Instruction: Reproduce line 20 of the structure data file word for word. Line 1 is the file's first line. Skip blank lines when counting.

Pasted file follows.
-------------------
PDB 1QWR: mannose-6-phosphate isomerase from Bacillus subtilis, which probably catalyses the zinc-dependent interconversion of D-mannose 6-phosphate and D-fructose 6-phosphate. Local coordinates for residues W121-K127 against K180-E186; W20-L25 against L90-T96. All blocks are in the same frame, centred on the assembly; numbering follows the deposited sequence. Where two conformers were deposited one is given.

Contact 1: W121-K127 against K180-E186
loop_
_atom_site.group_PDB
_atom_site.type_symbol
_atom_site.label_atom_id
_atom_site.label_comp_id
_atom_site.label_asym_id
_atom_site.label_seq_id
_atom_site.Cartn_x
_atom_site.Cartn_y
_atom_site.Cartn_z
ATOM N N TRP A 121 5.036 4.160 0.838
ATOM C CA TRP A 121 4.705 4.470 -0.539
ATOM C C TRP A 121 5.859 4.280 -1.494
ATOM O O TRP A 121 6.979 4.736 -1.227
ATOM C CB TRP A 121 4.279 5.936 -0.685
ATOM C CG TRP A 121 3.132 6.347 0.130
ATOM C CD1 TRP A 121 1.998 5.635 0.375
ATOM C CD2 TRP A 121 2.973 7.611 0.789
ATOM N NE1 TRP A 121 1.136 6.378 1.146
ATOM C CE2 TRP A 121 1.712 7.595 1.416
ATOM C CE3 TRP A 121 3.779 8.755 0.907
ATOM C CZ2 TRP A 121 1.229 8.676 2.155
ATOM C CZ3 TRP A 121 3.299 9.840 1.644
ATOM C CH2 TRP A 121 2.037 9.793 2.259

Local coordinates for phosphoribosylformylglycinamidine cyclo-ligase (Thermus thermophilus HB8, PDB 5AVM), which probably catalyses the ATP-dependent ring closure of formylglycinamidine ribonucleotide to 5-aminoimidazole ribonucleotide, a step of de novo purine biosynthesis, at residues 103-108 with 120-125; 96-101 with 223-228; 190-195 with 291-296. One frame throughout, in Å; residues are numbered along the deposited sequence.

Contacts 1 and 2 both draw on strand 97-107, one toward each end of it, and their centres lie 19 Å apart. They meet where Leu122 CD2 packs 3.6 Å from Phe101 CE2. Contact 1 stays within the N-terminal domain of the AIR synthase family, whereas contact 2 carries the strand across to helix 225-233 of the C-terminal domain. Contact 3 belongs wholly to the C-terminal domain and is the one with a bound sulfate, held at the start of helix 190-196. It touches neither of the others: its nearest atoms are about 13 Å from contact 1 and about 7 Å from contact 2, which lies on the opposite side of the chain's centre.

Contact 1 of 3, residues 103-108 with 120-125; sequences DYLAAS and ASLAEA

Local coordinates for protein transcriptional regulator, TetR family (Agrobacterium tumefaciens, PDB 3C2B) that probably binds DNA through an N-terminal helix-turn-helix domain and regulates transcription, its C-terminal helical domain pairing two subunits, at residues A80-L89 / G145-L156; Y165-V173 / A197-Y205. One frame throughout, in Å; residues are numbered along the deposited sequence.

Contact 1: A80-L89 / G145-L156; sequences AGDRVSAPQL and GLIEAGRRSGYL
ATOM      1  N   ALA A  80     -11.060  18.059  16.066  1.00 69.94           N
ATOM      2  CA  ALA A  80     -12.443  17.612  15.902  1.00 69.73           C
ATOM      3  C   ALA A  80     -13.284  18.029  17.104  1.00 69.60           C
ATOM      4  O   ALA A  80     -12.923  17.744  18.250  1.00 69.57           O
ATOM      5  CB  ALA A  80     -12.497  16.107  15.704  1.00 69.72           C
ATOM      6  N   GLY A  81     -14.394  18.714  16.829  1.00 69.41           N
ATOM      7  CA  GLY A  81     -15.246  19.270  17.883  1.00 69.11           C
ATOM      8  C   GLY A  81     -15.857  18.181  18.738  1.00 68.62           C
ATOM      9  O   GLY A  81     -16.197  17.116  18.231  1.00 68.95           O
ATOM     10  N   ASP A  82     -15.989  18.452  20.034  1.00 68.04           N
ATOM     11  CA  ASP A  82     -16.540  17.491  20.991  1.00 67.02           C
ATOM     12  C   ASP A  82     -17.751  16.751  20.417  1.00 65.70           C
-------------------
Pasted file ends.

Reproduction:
ATOM C CD2 TRP A 121 2.973 7.611 0.789